New parents may find that sending their child to preschool is a new world they’ve never explored before. If you’re getting ready to send your child to preschool for the first time, one of the questions you might have is, “What are the types of preschool curriculum available?” Aside from typical concerns like location and price, you should also consider the kind and quality of education your child will receive.
You’ve probably already done your homework and read dozens of reviews from other parents. Most likely, you’ve read the terms preschool curriculum, play-based learning, Montessori, project-based curriculum, and more mentioned repeatedly, but what do they mean? In this article, we’ll break down the different types of preschool curriculum to help you make the right choice for you and your child.
Here are seven types of preschool curriculum available in Singapore:
A play-based preschool curriculum’s guiding philosophy is that children learn best through play. This type of preschool curriculum is gaining popularity around the world. Play-based learning classes believe that children learn better through playing versus activities that involve direct instruction from the teacher. A play-based classroom doesn’t mean that teachers allow their students to play whatever they want throughout the whole school day. It simply means that there are periods of free play combined with guided play. An effective play-based classroom happens when teachers have a “learning goal” behind the play that their students engage in and spend time doing.
One of the most popular types of preschool curriculum globally is the Montessori Method. This method is a child-centered approach to education developed by Dr. Maria Montessori in the early 1900s. Today, hundreds of school practice the Montessori Method all over the world. A Montessori school features the following core components – child-directed work, multi-age classrooms, uninterrupted work periods, specially-designed Montessori materials, and certified Montessori teachers.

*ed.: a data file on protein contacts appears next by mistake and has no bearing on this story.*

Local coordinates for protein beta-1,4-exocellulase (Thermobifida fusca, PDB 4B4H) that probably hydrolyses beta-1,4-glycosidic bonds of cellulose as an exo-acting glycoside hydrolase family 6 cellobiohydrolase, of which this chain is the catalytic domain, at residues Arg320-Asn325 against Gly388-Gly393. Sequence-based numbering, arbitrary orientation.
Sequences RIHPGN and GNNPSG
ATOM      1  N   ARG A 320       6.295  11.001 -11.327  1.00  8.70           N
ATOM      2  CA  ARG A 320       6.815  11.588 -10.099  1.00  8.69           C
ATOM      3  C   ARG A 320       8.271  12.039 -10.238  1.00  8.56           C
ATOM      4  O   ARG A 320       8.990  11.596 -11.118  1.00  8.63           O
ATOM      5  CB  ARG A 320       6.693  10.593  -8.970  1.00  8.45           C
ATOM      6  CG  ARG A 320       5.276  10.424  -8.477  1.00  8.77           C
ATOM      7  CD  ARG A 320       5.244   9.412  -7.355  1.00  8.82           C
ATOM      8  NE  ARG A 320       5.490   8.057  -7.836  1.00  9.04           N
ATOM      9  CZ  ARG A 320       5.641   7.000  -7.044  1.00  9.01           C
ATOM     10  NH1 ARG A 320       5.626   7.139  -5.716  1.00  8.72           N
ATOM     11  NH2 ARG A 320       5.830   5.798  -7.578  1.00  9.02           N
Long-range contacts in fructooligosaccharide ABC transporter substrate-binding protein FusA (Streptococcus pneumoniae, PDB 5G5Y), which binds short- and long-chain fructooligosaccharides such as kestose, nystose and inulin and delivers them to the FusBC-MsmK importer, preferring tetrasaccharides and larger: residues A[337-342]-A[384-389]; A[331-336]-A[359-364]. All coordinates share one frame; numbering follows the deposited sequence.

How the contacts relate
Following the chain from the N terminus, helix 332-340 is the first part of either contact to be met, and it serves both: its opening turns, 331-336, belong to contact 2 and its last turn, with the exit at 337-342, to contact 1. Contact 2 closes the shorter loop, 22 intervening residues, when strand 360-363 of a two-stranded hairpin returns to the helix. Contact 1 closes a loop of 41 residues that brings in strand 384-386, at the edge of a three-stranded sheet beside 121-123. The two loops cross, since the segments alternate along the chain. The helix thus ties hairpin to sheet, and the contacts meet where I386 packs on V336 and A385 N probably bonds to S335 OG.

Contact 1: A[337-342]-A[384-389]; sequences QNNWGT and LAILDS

The Reggio Emilia approach is named after a town in Italy where it originated. The approach focuses on creativity; students have a say in what they want to learn and spend time on that day. A Reggio Emilia classroom offers a student-centered environment where children are encouraged to explore their environment. This approach also encourages students to express themselves in different ways, such as drawing, painting, dramatic play, music, and more. A vital principle of this approach is “hundred languages” which refers to the importance of giving children one hundred ways to share their thoughts.
Some preschool curriculum builds their programs around Dr. Howard Gardner’s Theory of Multiple Intelligences. The Harvard psychologist believed that people have more than just an intellectual capacity but can have one or more of eight different kinds of intelligence. These kinds of intelligence are the following:
- Body Kinesthetics
Many schools offer programs that use Gardner’s theory to create their programs and apply it in the classroom. For example, the preschool establishes different learning areas for each type of intelligence, respects each child’s interests, and assesses the students based on each of the intelligences.